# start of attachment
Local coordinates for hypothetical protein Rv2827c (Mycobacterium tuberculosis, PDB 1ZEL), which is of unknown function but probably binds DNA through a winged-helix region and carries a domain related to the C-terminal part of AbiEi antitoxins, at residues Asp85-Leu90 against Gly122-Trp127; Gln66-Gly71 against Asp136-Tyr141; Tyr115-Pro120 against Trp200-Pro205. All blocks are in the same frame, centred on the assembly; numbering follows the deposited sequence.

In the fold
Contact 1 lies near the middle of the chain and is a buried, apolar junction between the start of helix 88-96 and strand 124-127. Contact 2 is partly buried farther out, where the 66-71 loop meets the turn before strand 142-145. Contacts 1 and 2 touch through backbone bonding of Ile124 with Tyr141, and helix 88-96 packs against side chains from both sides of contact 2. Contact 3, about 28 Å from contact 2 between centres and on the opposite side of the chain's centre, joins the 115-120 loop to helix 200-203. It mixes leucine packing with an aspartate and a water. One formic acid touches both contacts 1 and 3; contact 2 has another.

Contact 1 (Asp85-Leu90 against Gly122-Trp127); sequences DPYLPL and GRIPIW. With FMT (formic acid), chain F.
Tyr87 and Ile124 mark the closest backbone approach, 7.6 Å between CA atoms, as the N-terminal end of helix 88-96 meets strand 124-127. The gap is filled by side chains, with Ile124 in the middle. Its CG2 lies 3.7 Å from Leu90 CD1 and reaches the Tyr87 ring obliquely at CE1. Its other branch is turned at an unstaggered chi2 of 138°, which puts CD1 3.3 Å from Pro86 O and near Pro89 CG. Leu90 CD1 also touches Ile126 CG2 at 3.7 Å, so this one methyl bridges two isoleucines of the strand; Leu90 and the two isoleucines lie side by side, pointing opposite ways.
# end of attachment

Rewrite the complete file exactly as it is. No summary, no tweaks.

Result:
Local coordinates for hypothetical protein Rv2827c (Mycobacterium tuberculosis, PDB 1ZEL), which is of unknown function but probably binds DNA through a winged-helix region and carries a domain related to the C-terminal part of AbiEi antitoxins, at residues Asp85-Leu90 against Gly122-Trp127; Gln66-Gly71 against Asp136-Tyr141; Tyr115-Pro120 against Trp200-Pro205. All blocks are in the same frame, centred on the assembly; numbering follows the deposited sequence.

In the fold
Contact 1 lies near the middle of the chain and is a buried, apolar junction between the start of helix 88-96 and strand 124-127. Contact 2 is partly buried farther out, where the 66-71 loop meets the turn before strand 142-145. Contacts 1 and 2 touch through backbone bonding of Ile124 with Tyr141, and helix 88-96 packs against side chains from both sides of contact 2. Contact 3, about 28 Å from contact 2 between centres and on the opposite side of the chain's centre, joins the 115-120 loop to helix 200-203. It mixes leucine packing with an aspartate and a water. One formic acid touches both contacts 1 and 3; contact 2 has another.

Contact 1 (Asp85-Leu90 against Gly122-Trp127); sequences DPYLPL and GRIPIW. With FMT (formic acid), chain F.
Tyr87 and Ile124 mark the closest backbone approach, 7.6 Å between CA atoms, as the N-terminal end of helix 88-96 meets strand 124-127. The gap is filled by side chains, with Ile124 in the middle. Its CG2 lies 3.7 Å from Leu90 CD1 and reaches the Tyr87 ring obliquely at CE1. Its other branch is turned at an unstaggered chi2 of 138°, which puts CD1 3.3 Å from Pro86 O and near Pro89 CG. Leu90 CD1 also touches Ile126 CG2 at 3.7 Å, so this one methyl bridges two isoleucines of the strand; Leu90 and the two isoleucines lie side by side, pointing opposite ways.